England close in on series win
Cricket:Jonathan Trott was England’s unshifting cornerstone as they adopted extreme measures for extreme conditions to try to close out a famous series victory in India. Trott (66 not out) appeared in his element on this uniquely lifeless pitch at the VCA Stadium, England crawling to a stoic 161 for three while India’s frustrations simmered on an increasingly ill-tempered fourth day of the final Test.
Mahendra Singh Dhoni had earlier declared India’s first innings on 326 for nine, four runs behind after half-an-hour of curiously unadventurous batting in a match England need only draw to hang on for a 2-1 success. By stumps, thanks mostly to Trott and latterly in an unbroken half-century stand with Ian Bell, they were surely just one more session of batting away from overturning 27 years of history.
Alastair Cook, in his first assignment as permanent Test captain on this tour, was in nappies the last time England won a series in India. With much therefore at stake, he and fellow opener Nick Compton set the tone as they concerned themselves with crease occupation, almost to the complete exclusion of runs.
It was symptomatic of the turgid lack of pace in this surface that, five minutes before lunch, Compton edged Ravichandran Ashwin for the first boundary of the day by either team. Cook needed 27 balls to register his first run — and when he pushed Ishant Sharma for that scampered single, having made just one too in his first innings, he had mustered two from 55 deliveries in the match.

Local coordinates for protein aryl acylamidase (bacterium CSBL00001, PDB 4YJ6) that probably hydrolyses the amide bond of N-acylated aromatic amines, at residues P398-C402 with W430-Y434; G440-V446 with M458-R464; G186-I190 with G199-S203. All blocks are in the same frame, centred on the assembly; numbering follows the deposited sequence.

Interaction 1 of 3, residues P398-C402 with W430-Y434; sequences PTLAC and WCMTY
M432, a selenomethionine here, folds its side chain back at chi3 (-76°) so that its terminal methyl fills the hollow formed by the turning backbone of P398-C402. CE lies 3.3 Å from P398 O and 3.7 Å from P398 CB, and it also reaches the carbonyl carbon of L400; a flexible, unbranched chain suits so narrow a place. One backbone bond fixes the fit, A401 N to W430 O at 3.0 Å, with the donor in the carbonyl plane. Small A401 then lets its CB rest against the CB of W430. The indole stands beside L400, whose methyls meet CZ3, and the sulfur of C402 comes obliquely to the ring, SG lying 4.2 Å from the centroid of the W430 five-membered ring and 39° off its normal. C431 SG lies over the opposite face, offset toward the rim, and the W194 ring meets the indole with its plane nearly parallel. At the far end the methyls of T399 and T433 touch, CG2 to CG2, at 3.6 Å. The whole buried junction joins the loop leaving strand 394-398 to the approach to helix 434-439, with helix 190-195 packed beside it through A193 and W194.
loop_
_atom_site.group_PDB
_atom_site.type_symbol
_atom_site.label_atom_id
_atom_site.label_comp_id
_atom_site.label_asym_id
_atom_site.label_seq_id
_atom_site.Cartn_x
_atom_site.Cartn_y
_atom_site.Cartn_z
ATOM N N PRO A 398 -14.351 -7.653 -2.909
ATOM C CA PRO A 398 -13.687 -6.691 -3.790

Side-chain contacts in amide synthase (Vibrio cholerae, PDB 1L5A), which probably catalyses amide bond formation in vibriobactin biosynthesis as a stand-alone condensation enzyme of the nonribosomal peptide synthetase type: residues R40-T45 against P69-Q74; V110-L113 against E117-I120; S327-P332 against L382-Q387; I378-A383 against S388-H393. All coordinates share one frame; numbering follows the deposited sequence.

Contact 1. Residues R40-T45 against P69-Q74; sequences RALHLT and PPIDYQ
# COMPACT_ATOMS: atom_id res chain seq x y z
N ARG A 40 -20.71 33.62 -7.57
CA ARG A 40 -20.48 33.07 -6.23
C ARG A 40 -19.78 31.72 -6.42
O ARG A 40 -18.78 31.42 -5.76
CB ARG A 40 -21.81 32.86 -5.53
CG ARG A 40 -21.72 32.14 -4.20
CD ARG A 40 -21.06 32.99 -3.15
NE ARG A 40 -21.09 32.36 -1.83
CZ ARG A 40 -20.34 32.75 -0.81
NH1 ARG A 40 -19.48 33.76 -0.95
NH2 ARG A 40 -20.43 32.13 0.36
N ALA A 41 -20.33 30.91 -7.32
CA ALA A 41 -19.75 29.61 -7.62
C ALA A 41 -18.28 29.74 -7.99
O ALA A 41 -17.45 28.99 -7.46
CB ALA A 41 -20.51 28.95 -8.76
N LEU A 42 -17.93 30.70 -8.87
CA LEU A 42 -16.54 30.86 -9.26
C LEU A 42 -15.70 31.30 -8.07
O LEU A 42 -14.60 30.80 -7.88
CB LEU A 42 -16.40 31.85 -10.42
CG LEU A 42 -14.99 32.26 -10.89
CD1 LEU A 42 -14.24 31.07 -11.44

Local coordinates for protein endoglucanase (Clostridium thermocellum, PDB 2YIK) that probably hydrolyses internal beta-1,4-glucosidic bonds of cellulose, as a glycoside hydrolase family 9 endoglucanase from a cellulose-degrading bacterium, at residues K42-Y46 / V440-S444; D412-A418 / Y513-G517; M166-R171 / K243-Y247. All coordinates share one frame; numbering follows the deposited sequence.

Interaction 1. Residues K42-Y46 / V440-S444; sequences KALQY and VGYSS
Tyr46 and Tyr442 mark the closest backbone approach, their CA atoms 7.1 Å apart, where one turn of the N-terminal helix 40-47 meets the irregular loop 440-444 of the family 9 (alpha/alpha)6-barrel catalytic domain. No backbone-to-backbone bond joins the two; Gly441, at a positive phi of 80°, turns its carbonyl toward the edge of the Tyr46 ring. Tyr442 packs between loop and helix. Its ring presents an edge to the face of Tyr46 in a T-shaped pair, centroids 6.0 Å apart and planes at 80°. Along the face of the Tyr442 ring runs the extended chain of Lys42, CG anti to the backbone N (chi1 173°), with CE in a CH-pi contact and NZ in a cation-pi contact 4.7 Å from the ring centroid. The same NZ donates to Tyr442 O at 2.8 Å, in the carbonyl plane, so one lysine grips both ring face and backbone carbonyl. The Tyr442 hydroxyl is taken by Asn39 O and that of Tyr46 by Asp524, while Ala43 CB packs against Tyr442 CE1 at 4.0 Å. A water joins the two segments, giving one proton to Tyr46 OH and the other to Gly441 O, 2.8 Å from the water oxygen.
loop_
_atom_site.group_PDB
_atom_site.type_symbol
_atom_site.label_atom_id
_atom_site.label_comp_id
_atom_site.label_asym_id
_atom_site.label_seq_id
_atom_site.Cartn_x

The captain’s strike rate got even worse before marginally better in a 93-ball innings of 13, during which he became England’s highest all-time Test runscorer in India. Compton was in no hurry either, but England knew the wickets column was all-important. After Cook went, unluckily for the second time in the match when umpire Kumar Dharmasena detected an edge and caught-behind off Ashwin where video replay suggested there was none, Trott tore up the template by sweeping his very first ball for four.
England’s accumulation of breathing space remained a tense business, however, relieved just for a moment when one delivery slipped from Ravindra Jadeja’s hand and barely trickled in Trott’s direction before coming to a standstill two-thirds of the way down the pitch. He was quickly out of his crease to smash the stationary ball past square-leg, for just the fourth boundary of the innings — in the 38th over.
On the stroke of tea, England lost Compton to Pragyan Ojha. The initial scorecard entry was lbw, despite an apparent inside edge on to pad,
but the ball looped for a gully catch anyway. Kevin Pietersen escaped a sharp chance on two to Virender Sehwag at slip off Jadeja but could add only four more before the same bowler bowled him in an uncanny repeat of Trott’s first-innings dismissal as the batsman again waved through a straight ball from the slow left-armer which hit off-stump.
The flashpoint which followed soon afterwards betrayed the gravity of the situation for India, in evident danger of losing a Test series at home for the first time in eight years. Trott was given not out caught behind by Dharmasena, cutting at Ishant on 43, to the animated distress of both bowler and wicketkeeper Dhoni.
Ishant did not let the disagreement lie, following through in his next delivery to make the point again to Trott — who appeared to mouth an affectionate kiss back from under his helmet grille. When Dhoni and others persisted in making their annoyance known to the officials at the end of the over, they risked both censure — and more importantly, augmenting the cussed Trott’s determination.
So it proved as England’s number three ground on to complete a priceless 106-ball 50, and by stumps he had kept India at bay for almost 50 overs. Trott’s partnership with Bell took England from double-figures to beyond 150 — a position of relative comfort, barring a collapse tomorrow. Bell’s arrival coincided with a minor spike in the scoring rate too, and England exceeded two-an-over for the first time — halfway through the 62nd.
It was a means to an end, of course, as has been the case for much of the series — and no one with an English yen was complaining.